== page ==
The meeting between Chillingworth and Hester is a pivotal introductory scene in that the reader learns that the two were, and still are, married, and that the child is obviously not his. Chillingworth is a doctor called to tend to Hester and her child, and at first Hester fears he plans to harm her and her child. Chillingworth has far worse ideas in mind, and the conversation soon turns to other areas.
They begin by discussing the demise of their relationship. Chillingworth admits to being an emotionally and physically absent husband and Hester admits to marrying him without love:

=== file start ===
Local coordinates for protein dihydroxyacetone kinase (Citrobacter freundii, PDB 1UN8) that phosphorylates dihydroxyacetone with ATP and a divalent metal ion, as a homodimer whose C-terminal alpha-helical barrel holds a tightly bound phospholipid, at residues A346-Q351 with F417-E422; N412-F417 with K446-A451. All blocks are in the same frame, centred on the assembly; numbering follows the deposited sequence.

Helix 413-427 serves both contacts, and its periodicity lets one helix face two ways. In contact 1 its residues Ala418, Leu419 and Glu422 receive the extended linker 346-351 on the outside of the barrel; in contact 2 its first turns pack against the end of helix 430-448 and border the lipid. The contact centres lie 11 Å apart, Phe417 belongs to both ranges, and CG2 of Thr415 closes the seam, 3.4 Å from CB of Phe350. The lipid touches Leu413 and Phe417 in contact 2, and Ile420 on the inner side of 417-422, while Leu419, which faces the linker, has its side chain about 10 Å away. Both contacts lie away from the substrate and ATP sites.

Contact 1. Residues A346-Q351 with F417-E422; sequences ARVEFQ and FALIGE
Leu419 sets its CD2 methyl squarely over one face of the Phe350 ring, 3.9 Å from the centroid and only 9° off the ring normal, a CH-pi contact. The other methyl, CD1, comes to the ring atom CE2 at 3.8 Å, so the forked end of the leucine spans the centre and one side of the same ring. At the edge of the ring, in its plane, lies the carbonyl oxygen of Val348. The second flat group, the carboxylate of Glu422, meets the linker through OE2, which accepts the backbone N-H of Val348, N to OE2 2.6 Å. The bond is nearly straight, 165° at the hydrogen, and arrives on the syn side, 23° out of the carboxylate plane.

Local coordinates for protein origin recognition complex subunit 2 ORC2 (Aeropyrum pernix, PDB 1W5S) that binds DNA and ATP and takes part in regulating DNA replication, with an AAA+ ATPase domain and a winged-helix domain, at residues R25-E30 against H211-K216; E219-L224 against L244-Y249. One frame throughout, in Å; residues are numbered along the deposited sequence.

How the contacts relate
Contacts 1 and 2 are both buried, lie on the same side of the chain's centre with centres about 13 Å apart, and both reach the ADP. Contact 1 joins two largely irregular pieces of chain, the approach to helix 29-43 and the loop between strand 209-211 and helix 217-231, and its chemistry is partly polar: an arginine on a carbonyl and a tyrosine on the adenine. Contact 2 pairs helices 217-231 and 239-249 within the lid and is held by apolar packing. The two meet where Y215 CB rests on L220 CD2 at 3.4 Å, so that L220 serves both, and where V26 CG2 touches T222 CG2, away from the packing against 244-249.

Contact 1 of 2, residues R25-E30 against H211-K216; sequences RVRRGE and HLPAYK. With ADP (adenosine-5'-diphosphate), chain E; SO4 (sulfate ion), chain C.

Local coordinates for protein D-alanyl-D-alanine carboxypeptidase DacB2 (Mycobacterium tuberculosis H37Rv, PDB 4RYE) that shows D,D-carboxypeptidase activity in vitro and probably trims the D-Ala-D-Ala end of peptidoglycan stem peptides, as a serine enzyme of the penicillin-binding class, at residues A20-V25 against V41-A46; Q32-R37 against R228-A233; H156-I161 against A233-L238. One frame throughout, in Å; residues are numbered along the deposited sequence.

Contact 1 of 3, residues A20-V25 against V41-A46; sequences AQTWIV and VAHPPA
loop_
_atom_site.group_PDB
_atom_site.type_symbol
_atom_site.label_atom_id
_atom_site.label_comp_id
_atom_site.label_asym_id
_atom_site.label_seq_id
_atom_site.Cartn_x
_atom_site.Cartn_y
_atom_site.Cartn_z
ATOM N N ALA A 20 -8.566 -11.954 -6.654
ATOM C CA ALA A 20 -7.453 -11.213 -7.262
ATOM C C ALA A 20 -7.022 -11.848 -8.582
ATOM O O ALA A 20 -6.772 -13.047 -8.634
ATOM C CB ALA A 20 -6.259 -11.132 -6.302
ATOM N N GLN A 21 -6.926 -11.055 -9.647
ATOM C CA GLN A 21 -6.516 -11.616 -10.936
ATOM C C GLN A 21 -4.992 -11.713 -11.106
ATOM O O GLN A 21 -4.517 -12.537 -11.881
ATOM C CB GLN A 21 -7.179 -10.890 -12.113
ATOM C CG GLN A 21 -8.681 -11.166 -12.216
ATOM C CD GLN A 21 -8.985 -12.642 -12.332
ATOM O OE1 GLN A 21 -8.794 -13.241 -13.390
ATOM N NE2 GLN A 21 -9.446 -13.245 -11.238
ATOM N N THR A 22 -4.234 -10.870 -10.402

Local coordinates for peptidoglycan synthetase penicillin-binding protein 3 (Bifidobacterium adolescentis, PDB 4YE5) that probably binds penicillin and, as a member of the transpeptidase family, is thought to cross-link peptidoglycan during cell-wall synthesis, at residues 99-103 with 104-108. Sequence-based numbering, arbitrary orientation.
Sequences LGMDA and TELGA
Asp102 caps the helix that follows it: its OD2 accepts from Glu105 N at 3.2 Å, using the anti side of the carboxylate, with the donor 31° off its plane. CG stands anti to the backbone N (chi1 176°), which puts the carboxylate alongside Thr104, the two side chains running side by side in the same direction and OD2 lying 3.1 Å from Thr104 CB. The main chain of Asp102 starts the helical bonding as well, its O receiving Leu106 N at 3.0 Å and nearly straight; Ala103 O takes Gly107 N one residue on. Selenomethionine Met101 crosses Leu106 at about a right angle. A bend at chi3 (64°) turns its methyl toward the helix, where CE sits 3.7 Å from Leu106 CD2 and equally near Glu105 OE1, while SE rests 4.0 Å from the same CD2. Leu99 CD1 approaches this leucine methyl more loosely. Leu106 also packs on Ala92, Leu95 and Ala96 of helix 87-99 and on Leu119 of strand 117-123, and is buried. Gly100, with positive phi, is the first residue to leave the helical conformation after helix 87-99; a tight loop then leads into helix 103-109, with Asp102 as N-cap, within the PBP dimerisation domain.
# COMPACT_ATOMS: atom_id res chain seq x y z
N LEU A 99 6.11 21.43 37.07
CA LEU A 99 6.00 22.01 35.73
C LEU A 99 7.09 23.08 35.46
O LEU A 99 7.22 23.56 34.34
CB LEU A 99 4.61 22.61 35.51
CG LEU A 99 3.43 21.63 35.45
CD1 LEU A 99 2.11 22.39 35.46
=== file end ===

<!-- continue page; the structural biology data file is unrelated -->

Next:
Nay, from the moment when we came down the old church-steps together, a married pair, I might have beheld the bale-fire of that scarlet letter blazing at the end of our path!"
Chillingworth, as the scorned husband, demands to know the identity of Pearl's father. Hester refuses, as she did on the scaffold. Chillingworth vows to discover his identity and take revenge:
I shall see him tremble. I shall feel myself shudder, suddenly and unawares. Sooner or later, he must needs be mine!”
This conflict sets up the action for the remainder of the novel and foreshadow's Dimmesdale's demise.